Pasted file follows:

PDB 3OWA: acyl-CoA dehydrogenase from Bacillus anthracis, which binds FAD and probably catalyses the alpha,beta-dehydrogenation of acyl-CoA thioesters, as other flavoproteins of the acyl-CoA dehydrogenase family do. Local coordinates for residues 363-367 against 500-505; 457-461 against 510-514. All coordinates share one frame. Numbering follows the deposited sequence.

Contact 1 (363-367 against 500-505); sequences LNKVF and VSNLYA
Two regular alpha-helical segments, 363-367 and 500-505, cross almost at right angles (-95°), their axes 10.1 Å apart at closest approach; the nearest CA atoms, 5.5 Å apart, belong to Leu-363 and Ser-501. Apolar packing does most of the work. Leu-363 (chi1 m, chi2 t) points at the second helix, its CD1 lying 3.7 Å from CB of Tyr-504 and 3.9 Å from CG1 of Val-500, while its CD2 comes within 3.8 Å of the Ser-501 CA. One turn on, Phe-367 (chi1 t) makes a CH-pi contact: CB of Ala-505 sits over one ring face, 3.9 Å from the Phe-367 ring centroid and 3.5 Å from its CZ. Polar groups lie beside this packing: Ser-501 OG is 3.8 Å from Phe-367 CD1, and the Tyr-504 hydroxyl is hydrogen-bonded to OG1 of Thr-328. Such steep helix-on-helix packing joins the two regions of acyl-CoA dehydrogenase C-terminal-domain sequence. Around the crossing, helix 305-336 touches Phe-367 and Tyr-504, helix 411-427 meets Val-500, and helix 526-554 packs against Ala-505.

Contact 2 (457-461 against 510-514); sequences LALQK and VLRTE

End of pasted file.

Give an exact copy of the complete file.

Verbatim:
PDB 3OWA: acyl-CoA dehydrogenase from Bacillus anthracis, which binds FAD and probably catalyses the alpha,beta-dehydrogenation of acyl-CoA thioesters, as other flavoproteins of the acyl-CoA dehydrogenase family do. Local coordinates for residues 363-367 against 500-505; 457-461 against 510-514. All coordinates share one frame. Numbering follows the deposited sequence.

Contact 1 (363-367 against 500-505); sequences LNKVF and VSNLYA
Two regular alpha-helical segments, 363-367 and 500-505, cross almost at right angles (-95°), their axes 10.1 Å apart at closest approach; the nearest CA atoms, 5.5 Å apart, belong to Leu-363 and Ser-501. Apolar packing does most of the work. Leu-363 (chi1 m, chi2 t) points at the second helix, its CD1 lying 3.7 Å from CB of Tyr-504 and 3.9 Å from CG1 of Val-500, while its CD2 comes within 3.8 Å of the Ser-501 CA. One turn on, Phe-367 (chi1 t) makes a CH-pi contact: CB of Ala-505 sits over one ring face, 3.9 Å from the Phe-367 ring centroid and 3.5 Å from its CZ. Polar groups lie beside this packing: Ser-501 OG is 3.8 Å from Phe-367 CD1, and the Tyr-504 hydroxyl is hydrogen-bonded to OG1 of Thr-328. Such steep helix-on-helix packing joins the two regions of acyl-CoA dehydrogenase C-terminal-domain sequence. Around the crossing, helix 305-336 touches Phe-367 and Tyr-504, helix 411-427 meets Val-500, and helix 526-554 packs against Ala-505.

Contact 2 (457-461 against 510-514); sequences LALQK and VLRTE